When Marcius came back to Antium, Tullus, who thoroughly hated and greatly feared him, proceeded at once to contrive how he might immediately dispatch him; as, if he escaped now, he was never likely to give him such another advantage. Having, therefore, got together and suborned several partisans against him, he required Marcius to resign his charge, and give the Volscians all account of his administration. He, apprehending the danger of a private condition, while Tullus held the office of general and exercised the greatest power among his fellow- citizens, made answer, that he was ready to lay down his commission, whenever those from whose common authority he had received it, should think fit to recall it; and that in the meantime he was ready to give the Antiates satisfaction, as to all particulars of his conduct, if they were desirous of it.

An assembly was called, and popular speakers, as had been concerted, came forward to exasperate and incense the multitude; but when Marcius stood up to answer, the more unruly and tumultuous part of the people became quiet on a sudden, and out of reverence allowed him to speak without the least disturbance; while all the better people, and such as were satisfied with a peace, made it evident by their whole behavior, that they would give him a favorable hearing, and judge and pronounce according to equity.

Tullus, therefore, began to dread the issue of the defense he was going to make for himself; for he was an admirable speaker, and the former services he had done the Volscians had procured and still preserved for him greater kindness than could be outweighed by any blame for his late conduct. Indeed, the very accusation itself was a proof and testimony of the greatness of his merits, since people could never have complained or thought themselves wronged, because Rome was not brought into their power, but that by his means they had come so near to taking it. For these reasons, the conspirators judged it prudent not to make any further delays, nor to test the general feeling; but the boldest of their faction, crying out that they ought not to listen to a traitor, nor allow him still to retain office and play the tyrant among them, fell upon Marcius in a body, and slew him there, none of those that were present offering to defend him. But it quickly appeared that the action was in nowise approved by the majority of the Volscians, who hurried out of their several cities to show respect to his corpse; to which they gave honorable interment, adorning his sepulchre with arms and trophies, as the monument of a noble hero and a famous general. When the Romans heard tidings of his death, they gave no other signification either of honor or of anger towards him, but simply granted the request of the women, that they might put themselves into mourning and bewail him for ten months, as the usage was upon the loss of a father or a son or a brother; that being the period fixed for the longest lamentation by the laws of Numa Pompilius, as is more amply told in the account of him.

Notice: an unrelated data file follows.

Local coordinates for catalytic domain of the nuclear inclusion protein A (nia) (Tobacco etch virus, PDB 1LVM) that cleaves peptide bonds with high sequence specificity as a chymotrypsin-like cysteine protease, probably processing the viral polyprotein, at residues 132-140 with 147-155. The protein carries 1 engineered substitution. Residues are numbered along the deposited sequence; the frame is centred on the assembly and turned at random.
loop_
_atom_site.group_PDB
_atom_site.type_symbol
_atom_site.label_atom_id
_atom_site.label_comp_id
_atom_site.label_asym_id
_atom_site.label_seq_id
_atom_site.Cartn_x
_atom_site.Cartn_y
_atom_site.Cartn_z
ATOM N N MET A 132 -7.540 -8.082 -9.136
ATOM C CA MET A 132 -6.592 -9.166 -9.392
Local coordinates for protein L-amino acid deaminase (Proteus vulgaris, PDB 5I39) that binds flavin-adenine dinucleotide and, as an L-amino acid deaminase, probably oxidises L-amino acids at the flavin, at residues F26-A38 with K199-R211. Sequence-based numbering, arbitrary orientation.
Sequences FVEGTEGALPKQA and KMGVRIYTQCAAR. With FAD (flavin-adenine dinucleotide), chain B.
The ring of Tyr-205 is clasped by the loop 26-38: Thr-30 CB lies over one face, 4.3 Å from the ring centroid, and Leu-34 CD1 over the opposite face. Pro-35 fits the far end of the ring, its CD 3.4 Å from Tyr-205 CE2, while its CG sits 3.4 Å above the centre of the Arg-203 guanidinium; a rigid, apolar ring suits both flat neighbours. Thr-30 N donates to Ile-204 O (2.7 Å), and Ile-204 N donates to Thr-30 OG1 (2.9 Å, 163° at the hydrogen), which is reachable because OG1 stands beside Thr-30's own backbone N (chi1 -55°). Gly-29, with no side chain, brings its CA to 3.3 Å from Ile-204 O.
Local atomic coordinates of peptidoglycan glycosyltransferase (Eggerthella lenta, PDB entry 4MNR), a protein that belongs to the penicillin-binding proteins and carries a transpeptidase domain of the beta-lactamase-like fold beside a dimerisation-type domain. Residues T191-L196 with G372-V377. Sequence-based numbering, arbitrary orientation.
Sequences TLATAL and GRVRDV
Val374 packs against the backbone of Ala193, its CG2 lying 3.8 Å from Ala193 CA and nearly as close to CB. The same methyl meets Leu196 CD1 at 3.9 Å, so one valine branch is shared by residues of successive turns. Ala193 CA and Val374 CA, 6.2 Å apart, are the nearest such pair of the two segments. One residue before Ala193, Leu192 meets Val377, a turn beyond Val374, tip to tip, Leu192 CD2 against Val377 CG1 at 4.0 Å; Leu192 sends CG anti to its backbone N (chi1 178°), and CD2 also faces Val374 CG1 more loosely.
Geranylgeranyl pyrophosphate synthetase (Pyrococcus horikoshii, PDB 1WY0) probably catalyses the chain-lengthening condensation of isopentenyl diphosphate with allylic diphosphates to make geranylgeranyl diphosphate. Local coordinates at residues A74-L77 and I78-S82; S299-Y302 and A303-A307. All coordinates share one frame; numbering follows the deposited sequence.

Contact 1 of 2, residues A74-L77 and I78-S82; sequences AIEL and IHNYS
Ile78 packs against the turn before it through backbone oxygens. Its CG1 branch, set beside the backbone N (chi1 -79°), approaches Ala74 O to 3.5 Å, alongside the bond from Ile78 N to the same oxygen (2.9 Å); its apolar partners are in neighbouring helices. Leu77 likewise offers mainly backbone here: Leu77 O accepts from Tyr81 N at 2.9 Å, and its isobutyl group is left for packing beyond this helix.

Marcius was no sooner deceased, but the Volscians felt the need of his assistance. They quarreled first with the Aequians, their confederates and their friends, about the appointment of the general of their joint forces, and carried their dispute to the length of bloodshed and slaughter; and were then defeated by the Romans in a pitched battle, where not only Tullus lost his life, but the principal flower of their whole army was cut in pieces; so that they were forced to submit and accept of peace upon very dishonorable terms, becoming subjects of Rome, and pledging themselves to submission.


Having described all their actions that seem to deserve commemoration, their military ones, we may say, incline the balance very decidedly upon neither side. They both, in pretty equal measure, displayed on numerous occasions the daring and courage of the soldier, and the skill and foresight of the general; unless, indeed, the fact that Alcibiades was victorious and successful in many contests both by sea and land, ought to gain him the title of a more complete commander. That so long as they remained and held command in their respective countries, they eminently sustained, and when they were driven into exile, yet more eminently damaged the fortunes of those countries, is common to both. All the sober citizens felt disgust at the petulance, the low flattery, and base seductions which Alcibiades, in his public life, allowed himself to employ with the view of winning the people's favor; and the ungraciousness, pride, and oligarchical haughtiness which Marcius, on the other hand, displayed in his, were the abhorrence of the Roman populace. Neither of these courses can be called commendable; but a man who ingratiates himself by indulgence and flattery, is hardly so censurable as one who, to avoid the appearance of flattering, insults. To seek power by servility to the people is a disgrace, but to maintain it by terror, violence, and oppression, is not a disgrace only, but an injustice.